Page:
Aavgo Breach Reveals Hotel Guests’ Personal Data


A security lapse at a hotel management startup has exposed hotel bookings and guests’ personal information.

Aavgo, a hospitality tech company based in San Francisco, secured a server it had left online without a password after TechCrunch reached out to the firm.

The server, which was open for three weeks, was discovered by security researcher Daniel Brown. The  exposed database had daily updating logs of the back-end computer system, as well as some personal booking data including names, email addresses, phone numbers, room types, prices, the location of the hotel and the room and the dates and times of check-in and check-out.  The database also included room service orders, guest complaints, invoices and other sensitive information used for accessing the Aavgo system.

Fortunately, there was no financial information in the database aside from the credit card issuer.

Several large hotel chains, including Holiday Inn Express and Zenique Hotels, use Aavgo’s technology. One of those impacted by the breach include Guestline, a property management company for hoteliers, which used Aavgo in two hotels, and currently facilitates 6.3 million bookings a year. Its data protection officer James Padkin said data protection is of “paramount importance” and the company has “ceased our very limited trial of the AavGo housekeeping app.”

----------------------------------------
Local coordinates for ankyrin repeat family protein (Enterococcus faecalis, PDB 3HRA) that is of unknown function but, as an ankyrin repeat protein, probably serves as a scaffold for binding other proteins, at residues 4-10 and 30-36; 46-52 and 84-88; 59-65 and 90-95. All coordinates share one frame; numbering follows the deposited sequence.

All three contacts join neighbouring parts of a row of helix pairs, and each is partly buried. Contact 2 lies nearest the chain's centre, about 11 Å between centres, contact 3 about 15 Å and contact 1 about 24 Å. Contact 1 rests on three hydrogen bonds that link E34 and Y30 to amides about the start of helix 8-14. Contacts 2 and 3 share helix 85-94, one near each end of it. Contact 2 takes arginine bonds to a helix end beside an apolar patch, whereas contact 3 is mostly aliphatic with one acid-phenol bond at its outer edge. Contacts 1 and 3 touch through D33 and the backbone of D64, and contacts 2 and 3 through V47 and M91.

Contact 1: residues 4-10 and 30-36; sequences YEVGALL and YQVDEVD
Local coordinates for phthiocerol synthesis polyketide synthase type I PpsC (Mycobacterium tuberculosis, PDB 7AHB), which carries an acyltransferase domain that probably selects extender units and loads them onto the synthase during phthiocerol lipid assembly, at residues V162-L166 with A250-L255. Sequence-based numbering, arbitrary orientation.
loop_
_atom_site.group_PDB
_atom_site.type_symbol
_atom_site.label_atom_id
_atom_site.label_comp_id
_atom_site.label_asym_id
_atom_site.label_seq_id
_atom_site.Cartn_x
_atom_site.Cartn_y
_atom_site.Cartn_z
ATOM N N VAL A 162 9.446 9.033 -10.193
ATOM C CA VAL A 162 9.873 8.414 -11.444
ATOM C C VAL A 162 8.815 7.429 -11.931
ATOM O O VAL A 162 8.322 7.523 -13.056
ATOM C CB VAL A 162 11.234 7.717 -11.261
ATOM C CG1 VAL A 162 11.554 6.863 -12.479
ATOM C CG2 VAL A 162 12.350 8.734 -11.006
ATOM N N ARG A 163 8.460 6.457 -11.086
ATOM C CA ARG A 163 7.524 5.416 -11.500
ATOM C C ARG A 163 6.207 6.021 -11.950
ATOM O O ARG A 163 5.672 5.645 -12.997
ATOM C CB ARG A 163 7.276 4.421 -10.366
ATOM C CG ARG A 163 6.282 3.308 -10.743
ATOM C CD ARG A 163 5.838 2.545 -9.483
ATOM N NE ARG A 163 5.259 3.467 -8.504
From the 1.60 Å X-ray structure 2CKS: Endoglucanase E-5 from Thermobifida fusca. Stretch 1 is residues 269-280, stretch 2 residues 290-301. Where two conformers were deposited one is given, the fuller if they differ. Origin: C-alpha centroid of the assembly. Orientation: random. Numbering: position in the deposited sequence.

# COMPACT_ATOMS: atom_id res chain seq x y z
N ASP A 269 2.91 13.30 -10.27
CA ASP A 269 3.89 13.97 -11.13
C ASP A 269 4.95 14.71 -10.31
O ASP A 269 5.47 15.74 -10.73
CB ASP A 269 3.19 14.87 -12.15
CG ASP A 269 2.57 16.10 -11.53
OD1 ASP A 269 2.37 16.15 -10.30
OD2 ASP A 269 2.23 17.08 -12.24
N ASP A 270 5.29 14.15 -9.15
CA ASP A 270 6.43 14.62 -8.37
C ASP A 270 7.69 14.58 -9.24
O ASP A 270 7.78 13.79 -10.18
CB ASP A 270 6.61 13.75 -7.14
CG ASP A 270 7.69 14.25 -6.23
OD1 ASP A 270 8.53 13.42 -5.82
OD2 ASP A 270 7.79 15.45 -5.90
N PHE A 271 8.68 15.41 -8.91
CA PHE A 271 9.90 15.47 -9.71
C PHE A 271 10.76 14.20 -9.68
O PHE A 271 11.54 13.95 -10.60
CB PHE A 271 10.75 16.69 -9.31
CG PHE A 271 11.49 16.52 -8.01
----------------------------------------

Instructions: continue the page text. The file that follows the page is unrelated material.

Although Brown reached out to AavGo, it wasn’t until TechCrunch contacted its chief executive, Mrunal Desai, that the company finally shut down the database.

“We had no data breach; however, we did find a vulnerability,” said Desai. He said data on 300 hotel rooms was exposed. However, Brown said based on his review of the data, that the number is likely higher. Desai added that the company has “already started informing our customers about this vulnerability.”

TechCrunch was also contacted by the company’s outside counsel, a Texas-based law firm, which threatened “immediate legal action” before the report was published.


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